Oaxac The Talk
It’s Not Imposter Syndrome, It’s That I’ve Never Done it Before 


I’m the first generation in my family to do many things for the first time: graduate high school, earn a college and graduate degree, and lead as the founder of Mi Oaxaca. The earlier experiences generated doubt about my presence in those institutions and organizations. But now I have a different relationship when the imposter syndrome arises.

I recently shared my thought process and reflections about how I address the imposter syndrome when it tries to peak its annoying head. I’ve been sharing this story with colleagues and friends quite a bit and sharing it more openly because I hope that those who freeze up when doubt and insecurities take over can access information and reflection to get unstuck.

Leadership and the Imposter Syndrome


In December 2023, I was invited to participate in a panel at the Mellon Foundation’s Humanities in Place grantee convening. I accepted the invitation because I know that part of my role as a founder and director is to put my work and voice out there.

One of the questions was on leadership. Specifically, how the grants we received changed our approach to team building, our relationships to the communities we center, as well as challenges and successes. 

I vulnerably and honestly answered that the challenges I’ve faced have been internal, but that those internalized blocks actually stem from larger systems and cultures that make people like me feel like I’m not quite ready, not quite enough. I shared something along the lines of:

Neither of my parents had the opportunity to make it past sixth grade, so I’m the first to graduate high school. I’m the first in my family to go to college and to graduate school. I graduated from a prestigious public university. I did it while undocumented. Before DACA. I didn’t have access to grants, loans, work-study, or paid internships. Working in the restaurant industry is how I paid for the majority of tuition and fees. I juggled work, school, and family. It was hard but I did it. I can say that now, but back then, I certainly felt behind and like I didn’t belong in those institutions.

Now I’m the first in my family to start an organization. So when the voices of the imposter syndrome want to interrupt me, I list out all the things that I’ve overcome and the things I’ve accomplished in spite of systemic challenges. Then I reframe the experience and remind myself that I’m doing something I’ve never done before. That I’ve done really hard things before and that I can do it again. I am also aware that this journey entails making mistakes, and learning from them. I’ve already made mistakes, and I’ve learned from them. And when it comes to leading a community, we are best suited to lead ourselves. It’s not the credentials or fancy degrees that make us leaders. It’s the care and drive to figure it out.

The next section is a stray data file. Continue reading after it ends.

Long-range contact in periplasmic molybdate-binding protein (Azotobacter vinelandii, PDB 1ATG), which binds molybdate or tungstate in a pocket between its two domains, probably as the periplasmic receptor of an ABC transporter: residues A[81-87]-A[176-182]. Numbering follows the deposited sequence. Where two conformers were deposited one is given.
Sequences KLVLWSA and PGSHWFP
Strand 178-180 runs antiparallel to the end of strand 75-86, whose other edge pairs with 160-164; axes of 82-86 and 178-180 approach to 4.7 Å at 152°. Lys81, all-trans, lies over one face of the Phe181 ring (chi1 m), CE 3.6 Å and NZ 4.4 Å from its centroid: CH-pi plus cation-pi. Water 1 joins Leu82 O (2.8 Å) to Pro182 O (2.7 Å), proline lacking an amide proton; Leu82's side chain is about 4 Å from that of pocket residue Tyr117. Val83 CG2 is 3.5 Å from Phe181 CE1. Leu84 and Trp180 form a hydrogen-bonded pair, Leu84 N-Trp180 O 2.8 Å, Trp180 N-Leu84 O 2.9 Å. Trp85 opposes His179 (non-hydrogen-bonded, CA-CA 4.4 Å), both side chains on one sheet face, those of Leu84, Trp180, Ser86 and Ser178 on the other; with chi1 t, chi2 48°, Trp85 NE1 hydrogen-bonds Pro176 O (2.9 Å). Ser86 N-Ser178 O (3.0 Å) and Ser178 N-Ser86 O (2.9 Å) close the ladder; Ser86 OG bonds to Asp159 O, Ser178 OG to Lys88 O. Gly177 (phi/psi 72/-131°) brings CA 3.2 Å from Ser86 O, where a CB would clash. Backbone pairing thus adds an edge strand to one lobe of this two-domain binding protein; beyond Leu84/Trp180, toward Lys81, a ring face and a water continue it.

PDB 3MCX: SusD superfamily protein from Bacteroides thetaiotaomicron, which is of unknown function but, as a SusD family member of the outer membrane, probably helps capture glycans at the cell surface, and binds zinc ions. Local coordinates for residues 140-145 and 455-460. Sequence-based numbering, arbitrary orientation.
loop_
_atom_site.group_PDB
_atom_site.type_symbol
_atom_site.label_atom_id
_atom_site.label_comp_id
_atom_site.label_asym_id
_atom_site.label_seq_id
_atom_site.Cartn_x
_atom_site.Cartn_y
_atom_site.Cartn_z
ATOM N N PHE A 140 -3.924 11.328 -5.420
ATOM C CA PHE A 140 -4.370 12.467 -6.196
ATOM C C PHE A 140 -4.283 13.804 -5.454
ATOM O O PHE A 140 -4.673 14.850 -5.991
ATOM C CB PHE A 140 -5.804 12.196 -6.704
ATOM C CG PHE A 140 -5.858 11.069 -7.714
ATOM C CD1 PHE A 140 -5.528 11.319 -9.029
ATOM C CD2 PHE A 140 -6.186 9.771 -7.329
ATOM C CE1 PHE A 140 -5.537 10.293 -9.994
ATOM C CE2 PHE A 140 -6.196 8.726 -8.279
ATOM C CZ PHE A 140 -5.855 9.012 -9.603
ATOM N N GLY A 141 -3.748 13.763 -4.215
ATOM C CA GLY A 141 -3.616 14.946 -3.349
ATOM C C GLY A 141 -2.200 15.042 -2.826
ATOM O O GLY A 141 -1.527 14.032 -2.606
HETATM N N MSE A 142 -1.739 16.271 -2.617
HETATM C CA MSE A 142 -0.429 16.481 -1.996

After I answered, the room filled with applause. At the moment, I thought the applause was for the vulnerable response. But as the day went on I realized that it was because many resonated with the experience of the imposter syndrome. 

We invited other grantees to share their comments and questions, one of the grantees   shared her thoughts on leadership as it relates to her work in Socorro, TX. She said something along the lines of: When people think of leaders, they don’t look to places like Socorro, they don’t think leaders can come out of there. We have a narrow idea of what leaders are, what they look like, what they do, and I really appreciate Fabiola’s response. I have more to reflect on. 

At dinner, one of the program associates shouted from across the table “Fabiola, I love you.” I shouted back “Thank you, I love you too.” How can I not love someone back when they’re expressing their love out loud?!

When I got a chance to be next to her, I asked “why do you love me?” Bold! 

I’m summarizing, her response was: “because of what you shared about imposter syndrome. Me too. I come from a family that doesn’t have formal higher education. I grew up . .  [she listed the various things that were particular to her experience as an Afro-Latina]. Then she continued, “but now I’m here, I make big decisions. And I wonder, “is this what having power feels like?”

The Imposter Syndrome and Social Conditions

The accomplishments thus far are because I’ve had people believe in me, the vision, the needs, and the work that I do. While anti-immigrant, anti-Indigenous, anti-Black, etc. are baked into policy that consequently shape social conditions and culture, there are also people who’ve had my back navigating this part of my journey.

Of course, I am afraid of failing. Of not doing it right or well. But I also remember a mentor’s words, which is that white men (and people) still get the most funding across sectors. And when they don’t “succeed” they don’t have to carry the weight of whole peoples and communities on their shoulders. They cut themselves slack and then they try again. My mentor’s message was to take some pressure off myself. That things don’t have to be perfect, that learning and iteration are part of the process.